At Stitch Fix, algorithmic integrations are pervasive across the business. We have dozens of data products actively integrated systems. That requires serving layer that is robust, agile, flexible, and allows for self-service. Models produced on Flotilla are packaged for deployment in production using Khan, another framework we've developed internally. Khan provides our data scientists the ability to quickly productionize those models they've developed with open source frameworks in Python 3 (e.g. PyTorch, sklearn), by automatically packaging them as Docker containers and deploying to Amazon ECS. This provides our data scientist a one-click method of getting from their algorithms to production. We then integrate those deployments into a service mesh, which allows us to A/B test various implementations in our product.
For more info:
- Our Algorithms Tour: https://algorithms-tour.stitchfix.com/
- Our blog: https://multithreaded.stitchfix.com/blog/
- Careers: https://multithreaded.stitchfix.com/careers/
#DataScience #DataStack #Data
As we've evolved or added additional infrastructure to our stack, we've biased towards managed services. Most new backing stores are Amazon RDS instances now. We do use self-managed PostgreSQL with TimescaleDB for time-series data—this is made HA with the use of Patroni and Consul.
We also use managed Amazon ElastiCache instances instead of spinning up Amazon EC2 instances to run Redis workloads, as well as shifting to Amazon Kinesis instead of Kafka.
related Slick posts
related Spring Data posts
I need some advice to choose an engine for generation web pages from the Spring Boot app. Which technology is the best solution today? 1) JSP + JSTL 2) Apache FreeMarker 3) Thymeleaf Or you can suggest even other perspective tools. I am using Spring Boot, Spring Web, Spring Data, Spring Security, PostgreSQL, Apache Tomcat in my project. I have already tried to generate pages using jsp, jstl, and it went well. However, I had huge problems via carrying already created static pages, to jsp format, because of syntax. Thanks.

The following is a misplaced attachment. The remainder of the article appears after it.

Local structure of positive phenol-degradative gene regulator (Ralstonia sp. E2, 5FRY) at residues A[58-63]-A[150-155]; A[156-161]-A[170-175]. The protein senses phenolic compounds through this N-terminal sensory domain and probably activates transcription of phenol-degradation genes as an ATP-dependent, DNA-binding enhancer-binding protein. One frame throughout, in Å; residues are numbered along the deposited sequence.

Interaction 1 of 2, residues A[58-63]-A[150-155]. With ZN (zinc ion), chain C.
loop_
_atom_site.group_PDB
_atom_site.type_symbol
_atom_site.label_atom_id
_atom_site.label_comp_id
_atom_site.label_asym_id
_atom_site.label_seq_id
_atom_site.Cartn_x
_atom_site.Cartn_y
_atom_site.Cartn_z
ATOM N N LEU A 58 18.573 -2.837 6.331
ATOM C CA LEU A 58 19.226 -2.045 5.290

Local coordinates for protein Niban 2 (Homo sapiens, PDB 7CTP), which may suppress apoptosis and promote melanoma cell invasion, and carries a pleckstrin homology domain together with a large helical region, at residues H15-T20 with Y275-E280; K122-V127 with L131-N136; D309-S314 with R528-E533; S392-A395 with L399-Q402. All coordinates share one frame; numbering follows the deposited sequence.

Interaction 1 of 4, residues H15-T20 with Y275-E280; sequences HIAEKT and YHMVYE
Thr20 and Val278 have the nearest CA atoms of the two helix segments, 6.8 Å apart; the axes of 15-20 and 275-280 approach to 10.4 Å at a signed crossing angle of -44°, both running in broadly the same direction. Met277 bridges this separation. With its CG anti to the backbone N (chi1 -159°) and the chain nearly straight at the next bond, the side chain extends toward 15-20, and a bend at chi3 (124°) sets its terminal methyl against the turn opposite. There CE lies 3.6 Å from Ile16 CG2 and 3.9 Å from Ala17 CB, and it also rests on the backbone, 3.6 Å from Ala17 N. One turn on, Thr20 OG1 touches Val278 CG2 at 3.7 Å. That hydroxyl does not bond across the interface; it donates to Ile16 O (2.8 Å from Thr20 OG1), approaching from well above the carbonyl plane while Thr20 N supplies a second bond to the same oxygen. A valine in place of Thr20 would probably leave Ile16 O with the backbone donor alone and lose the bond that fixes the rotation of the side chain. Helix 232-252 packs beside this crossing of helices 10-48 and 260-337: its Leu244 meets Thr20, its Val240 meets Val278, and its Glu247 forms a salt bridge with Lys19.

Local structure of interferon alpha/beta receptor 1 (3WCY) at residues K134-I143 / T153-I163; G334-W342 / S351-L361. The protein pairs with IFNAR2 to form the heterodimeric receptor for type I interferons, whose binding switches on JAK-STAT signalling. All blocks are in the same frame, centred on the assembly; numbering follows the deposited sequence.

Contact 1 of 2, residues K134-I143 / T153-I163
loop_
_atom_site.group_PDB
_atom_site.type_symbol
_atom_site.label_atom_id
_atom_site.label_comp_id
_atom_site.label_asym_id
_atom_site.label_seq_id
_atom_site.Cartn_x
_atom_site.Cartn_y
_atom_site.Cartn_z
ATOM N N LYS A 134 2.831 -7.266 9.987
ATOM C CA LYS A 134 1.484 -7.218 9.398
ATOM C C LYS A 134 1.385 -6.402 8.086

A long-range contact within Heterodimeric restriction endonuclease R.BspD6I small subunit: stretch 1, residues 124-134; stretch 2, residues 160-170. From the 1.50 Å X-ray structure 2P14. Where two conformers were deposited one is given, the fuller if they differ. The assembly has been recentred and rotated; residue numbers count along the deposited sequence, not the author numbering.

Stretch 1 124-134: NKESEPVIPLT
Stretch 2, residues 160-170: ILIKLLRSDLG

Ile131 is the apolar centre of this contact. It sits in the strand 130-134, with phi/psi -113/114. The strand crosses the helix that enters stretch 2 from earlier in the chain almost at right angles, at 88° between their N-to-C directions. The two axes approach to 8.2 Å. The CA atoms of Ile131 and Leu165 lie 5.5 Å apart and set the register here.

related Microsoft SQL Server Management Studio posts
We have a 138 row, 1700 column database likely to grow at least a row and a column every week. We are mostly concerned with how user-friendly the graphical management tools are. I understand MySQL has MySQL WorkBench, and Microsoft SQL Server has Microsoft SQL Server Management Studio. We have about 6 months to migrate our Excel database to one of these DBMS, and continue (hopefully manually) importing excel files from then on. Any tips appreciated!
- Works on Linux, Windows and MacOS3
- Wide range of DBMS support2
- Code completion1
- Generate ERD1
- Quick-fixes using keyboard shortcuts1
- Code analysis1
- Database introspection on 21 different dbms1
- Export data using a variety of formats using open api1
- Import data1
- Diff viewer1
related DataGrip posts
- Clean UI17
related Sequel Pro posts
- De facto GIS in SQL24
- Good Documentation5
related PostGIS posts
- Platform independent7
- Import-Export Data4
- Automatic driver download4
- Move data between databases3
- Wide range of DBMS support2
- Simple to use2
- SAP Hana DB support1
related DBeaver posts
Which tools are preferred if I choose to work on more data side? Which one is good if I decide to work on web development? I'm using DBeaver and am now considering a move to AzureDataStudio to break the monotony while working. I would like to hear your opinion. Which one are you using, and what are the things you are missing in dbeaver or data studio.